Voice/Vision Holocaust Survivor Oral History Archive

Anne Hirschle - July 21, 2006

Learning English

Let's talk about your journey to England. So you said it was a very short time between when your parents left and then you...

I followed and my mother-that's quite, it's interesting too-my mother looked around for a school for me and she found some very-a Catholic school where the nuns-one of the nuns spoke a little German and where they seemed very willing to-they'd never taken a foreign child before. I spoke next to no English and my mother took me to this school, and I couldn't speak any English. And uh, on the first day I came home from school and I said, "I think we're not supposed to go back to school this afternoon. We're going to go to this park and it's going to be sports this afternoon." My mother said to me, "How would you know this?" I said, "I don't know." She said, "Well how did you understand this?" Anyway, I didn't know but I said it, it was true. And everyday when I came home from school my mother said, "Are, are you talking to the other children yet?" I said, "No, how can I? I, I don't speak English and they don't speak German." And my mother was looking out the window and she saw me coming up the street with a bunch of kids from school and we were in very lively conversation. And she said, "Well, now you speak to the other children." I said, "No, I can't speak with them. You know I can't speak to them." So this is quite interesting how children do adjust.


I mean, I was obviously speaking and they were speaking to me, but I was still under the impression that we couldn't really communicate. So uh, one thing it was a Catholic school and they were very, very good to me. And uh, I came home after the second day of school and I said, "You've got to look up in the dictionary a word that's-a very important word. Look it up in the dictionary and the word is pray-for-us." My mother looked in the dictionary, she said, "There is no such word." I said, "Well it's terribly important because they say it several times a day." And-well, you're laughing already, you know is "pray for us." It was said so fast. It was the only thing I could pick up...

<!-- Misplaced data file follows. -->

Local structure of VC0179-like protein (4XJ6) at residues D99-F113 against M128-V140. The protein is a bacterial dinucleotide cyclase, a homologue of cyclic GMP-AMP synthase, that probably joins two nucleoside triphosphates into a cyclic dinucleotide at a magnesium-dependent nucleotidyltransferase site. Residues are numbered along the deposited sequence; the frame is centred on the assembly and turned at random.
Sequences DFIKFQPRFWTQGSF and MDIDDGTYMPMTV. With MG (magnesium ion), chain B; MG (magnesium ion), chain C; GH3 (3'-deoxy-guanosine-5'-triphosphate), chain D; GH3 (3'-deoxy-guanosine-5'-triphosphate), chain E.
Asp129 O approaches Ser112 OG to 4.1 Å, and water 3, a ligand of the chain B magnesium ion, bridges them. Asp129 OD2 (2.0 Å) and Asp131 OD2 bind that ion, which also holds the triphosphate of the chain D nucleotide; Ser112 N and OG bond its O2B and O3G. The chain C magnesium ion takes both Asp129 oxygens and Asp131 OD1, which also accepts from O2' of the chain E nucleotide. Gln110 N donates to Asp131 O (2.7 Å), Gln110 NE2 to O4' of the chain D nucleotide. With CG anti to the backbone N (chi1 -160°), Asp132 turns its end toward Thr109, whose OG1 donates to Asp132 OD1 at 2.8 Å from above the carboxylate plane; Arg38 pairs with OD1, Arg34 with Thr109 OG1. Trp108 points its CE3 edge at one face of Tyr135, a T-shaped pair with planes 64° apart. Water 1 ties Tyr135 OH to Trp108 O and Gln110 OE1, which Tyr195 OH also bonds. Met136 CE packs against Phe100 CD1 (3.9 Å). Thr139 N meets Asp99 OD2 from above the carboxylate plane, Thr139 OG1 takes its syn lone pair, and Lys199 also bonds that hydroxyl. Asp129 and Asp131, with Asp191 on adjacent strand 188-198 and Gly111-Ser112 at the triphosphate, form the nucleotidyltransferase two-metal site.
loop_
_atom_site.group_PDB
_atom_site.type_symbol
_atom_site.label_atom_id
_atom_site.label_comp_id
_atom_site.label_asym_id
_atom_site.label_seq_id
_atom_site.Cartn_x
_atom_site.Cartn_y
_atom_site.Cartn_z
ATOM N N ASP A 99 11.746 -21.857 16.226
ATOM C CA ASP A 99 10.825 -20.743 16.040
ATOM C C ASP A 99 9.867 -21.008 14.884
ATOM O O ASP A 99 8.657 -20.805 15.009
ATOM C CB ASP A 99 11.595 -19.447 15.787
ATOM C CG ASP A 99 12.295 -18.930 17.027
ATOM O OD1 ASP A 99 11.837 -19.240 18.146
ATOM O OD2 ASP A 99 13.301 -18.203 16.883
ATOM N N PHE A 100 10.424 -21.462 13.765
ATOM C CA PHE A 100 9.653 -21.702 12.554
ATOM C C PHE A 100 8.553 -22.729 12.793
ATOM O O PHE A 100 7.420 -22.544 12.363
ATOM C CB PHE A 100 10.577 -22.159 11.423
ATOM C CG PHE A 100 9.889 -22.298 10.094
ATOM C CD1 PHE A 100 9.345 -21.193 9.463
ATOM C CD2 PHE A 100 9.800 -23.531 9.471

...pray-for-us, pray-for-us, pray-for-us. So anyway that was, that was kind of scary to go to a school where I didn't know anybody and I couldn't speak the language. But children do adapt, adapt awfully fast and uh, I learned English in absolutely no time and, in fact, uh, although they were very, very good to me at this school, my mother didn't really want me to stay at this school. She had her eye on a, on a local grammar school and one had to pass an entrance exam to go there and I had only been in England nine months, I think, and I sat for this exam to go to the grammar school and I passed it. So I-thanks to these nuns and the fact that children learn fast I, I, I really assimilated very, very fast.

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